I just wanted to express my deep sadness for the passing of a most incredible man and a dear friend, Roger Ebert, the well-known film critic whose career blossomed at the Chicago Sun-Times but was made famous with his legendary show “Siskel and Ebert” which later became “Ebert and Roeper.”
I met Roger many years ago at one of the first Toronto Film Festivals. My film “Union City” was screening there. We spent a lot of time together viewing the films at the festival and discussing Fellini’s film “Prova D’Orchestra,” which was not understood by Americans at that time.
Apart from the great time I had with Roger watching movies, I will never forget the time when I woke up in the middle of the night in my hotel suite being unable to breathe or talk. My throat was shut and I could not even call the room service for a cup of tea. I thought I could die without being able to call anyone. My allergies had hit me once again. The next day the organizers had scheduled interviews for me and did not seem to care of how I was feeling. Roger ran to the pharmacy to get me some medicine. I’ll never forget his chivalry. He was much more than a talented critic. He was a kind, generous person.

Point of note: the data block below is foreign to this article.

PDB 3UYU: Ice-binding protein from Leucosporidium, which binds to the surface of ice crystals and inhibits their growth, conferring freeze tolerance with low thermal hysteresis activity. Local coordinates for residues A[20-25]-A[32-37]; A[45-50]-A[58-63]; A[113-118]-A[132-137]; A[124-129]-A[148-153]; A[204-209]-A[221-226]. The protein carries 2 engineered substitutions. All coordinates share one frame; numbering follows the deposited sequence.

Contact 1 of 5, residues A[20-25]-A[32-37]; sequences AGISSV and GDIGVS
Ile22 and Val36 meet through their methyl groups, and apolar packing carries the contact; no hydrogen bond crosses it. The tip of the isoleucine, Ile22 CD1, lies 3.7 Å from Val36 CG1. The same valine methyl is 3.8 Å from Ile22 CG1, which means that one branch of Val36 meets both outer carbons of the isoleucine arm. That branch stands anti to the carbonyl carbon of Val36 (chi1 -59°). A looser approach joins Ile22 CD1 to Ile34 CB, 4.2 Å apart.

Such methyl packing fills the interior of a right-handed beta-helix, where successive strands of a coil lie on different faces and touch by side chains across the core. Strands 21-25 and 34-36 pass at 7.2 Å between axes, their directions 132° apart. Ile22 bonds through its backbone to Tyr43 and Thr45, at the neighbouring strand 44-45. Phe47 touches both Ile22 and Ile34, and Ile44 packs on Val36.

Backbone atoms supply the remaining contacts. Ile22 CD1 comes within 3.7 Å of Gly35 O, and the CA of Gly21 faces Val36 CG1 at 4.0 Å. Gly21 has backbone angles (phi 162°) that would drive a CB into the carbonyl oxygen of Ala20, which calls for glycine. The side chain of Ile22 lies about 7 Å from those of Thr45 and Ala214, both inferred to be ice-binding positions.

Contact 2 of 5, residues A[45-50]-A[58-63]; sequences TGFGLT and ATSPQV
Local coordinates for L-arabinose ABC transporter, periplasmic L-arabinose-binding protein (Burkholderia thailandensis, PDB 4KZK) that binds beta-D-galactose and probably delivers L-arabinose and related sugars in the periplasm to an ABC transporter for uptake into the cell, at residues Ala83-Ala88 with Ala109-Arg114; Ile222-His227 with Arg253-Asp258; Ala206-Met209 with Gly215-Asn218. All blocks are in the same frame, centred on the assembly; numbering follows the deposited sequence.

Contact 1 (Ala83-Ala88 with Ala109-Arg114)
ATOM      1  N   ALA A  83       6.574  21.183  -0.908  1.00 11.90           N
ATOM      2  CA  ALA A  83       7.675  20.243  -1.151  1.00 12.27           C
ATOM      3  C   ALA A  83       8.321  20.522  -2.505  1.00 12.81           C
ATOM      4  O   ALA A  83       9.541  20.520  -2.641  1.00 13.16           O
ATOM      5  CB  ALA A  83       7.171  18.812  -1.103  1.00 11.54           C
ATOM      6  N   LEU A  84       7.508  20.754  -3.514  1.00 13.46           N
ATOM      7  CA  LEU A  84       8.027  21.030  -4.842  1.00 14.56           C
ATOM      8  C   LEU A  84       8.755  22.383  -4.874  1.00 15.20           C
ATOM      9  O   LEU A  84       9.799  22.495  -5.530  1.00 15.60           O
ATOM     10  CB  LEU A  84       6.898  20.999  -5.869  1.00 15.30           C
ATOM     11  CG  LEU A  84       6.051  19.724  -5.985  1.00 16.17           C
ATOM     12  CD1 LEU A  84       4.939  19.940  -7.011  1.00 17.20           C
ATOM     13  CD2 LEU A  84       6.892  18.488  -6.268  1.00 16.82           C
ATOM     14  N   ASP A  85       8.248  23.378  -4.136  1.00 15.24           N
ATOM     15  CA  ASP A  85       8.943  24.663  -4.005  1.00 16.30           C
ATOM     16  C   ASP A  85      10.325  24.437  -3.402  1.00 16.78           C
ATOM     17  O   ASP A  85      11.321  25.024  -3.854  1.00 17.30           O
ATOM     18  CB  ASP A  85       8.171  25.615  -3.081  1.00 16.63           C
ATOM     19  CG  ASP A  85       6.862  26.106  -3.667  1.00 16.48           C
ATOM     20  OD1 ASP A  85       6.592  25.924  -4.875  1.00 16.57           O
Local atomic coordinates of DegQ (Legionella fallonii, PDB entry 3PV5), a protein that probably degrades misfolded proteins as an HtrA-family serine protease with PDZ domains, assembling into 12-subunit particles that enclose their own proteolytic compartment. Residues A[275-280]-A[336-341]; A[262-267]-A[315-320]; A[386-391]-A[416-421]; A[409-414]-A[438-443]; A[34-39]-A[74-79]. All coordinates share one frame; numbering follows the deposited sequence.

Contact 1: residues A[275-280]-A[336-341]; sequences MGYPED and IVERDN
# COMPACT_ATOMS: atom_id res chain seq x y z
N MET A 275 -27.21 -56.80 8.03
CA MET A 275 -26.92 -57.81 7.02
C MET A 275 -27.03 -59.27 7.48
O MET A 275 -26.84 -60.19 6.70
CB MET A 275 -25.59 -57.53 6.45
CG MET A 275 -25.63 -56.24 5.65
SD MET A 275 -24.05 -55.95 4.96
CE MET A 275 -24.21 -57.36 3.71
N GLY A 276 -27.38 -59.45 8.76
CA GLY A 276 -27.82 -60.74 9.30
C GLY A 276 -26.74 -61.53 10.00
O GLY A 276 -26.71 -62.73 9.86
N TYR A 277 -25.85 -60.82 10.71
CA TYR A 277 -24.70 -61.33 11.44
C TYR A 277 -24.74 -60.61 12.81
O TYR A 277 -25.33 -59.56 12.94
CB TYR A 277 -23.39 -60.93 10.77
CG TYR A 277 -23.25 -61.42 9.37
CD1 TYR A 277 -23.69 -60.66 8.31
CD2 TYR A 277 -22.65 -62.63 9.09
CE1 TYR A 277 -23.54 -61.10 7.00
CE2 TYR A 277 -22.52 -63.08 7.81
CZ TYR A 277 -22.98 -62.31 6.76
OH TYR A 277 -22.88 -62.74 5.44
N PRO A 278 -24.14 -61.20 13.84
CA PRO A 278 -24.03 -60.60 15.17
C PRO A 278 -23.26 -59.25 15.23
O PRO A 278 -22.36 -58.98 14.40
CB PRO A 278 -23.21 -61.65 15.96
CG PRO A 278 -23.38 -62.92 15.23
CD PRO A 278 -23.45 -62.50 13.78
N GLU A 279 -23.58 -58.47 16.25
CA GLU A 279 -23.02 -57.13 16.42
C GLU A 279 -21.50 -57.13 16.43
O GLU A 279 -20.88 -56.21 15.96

Some time ago, when I found out that Roger had been diagnosed with cancer, I wanted to write him thanking him for his care of me in the past, and to tell him how fondly I remembered the time in Toronto when we watched together the premiere of my film with James Mason, called “Kidnap Syndicate.” But I did not have his address. Now I am sorry I missed that opportunity. One should always remember to tell people how much we appreciate them while they are still around. That was one of my messages in my show “Illusions.” I am sad I was not able to thank Roger and tell him how much I loved being with him.
To this day I have kept his postcard from Venice in which he wrote that he saw “Union City” again at the Festival there and thought I was the best thing in the film. Coming from him, that was an honor.
Thank you Roger, I will never forget you.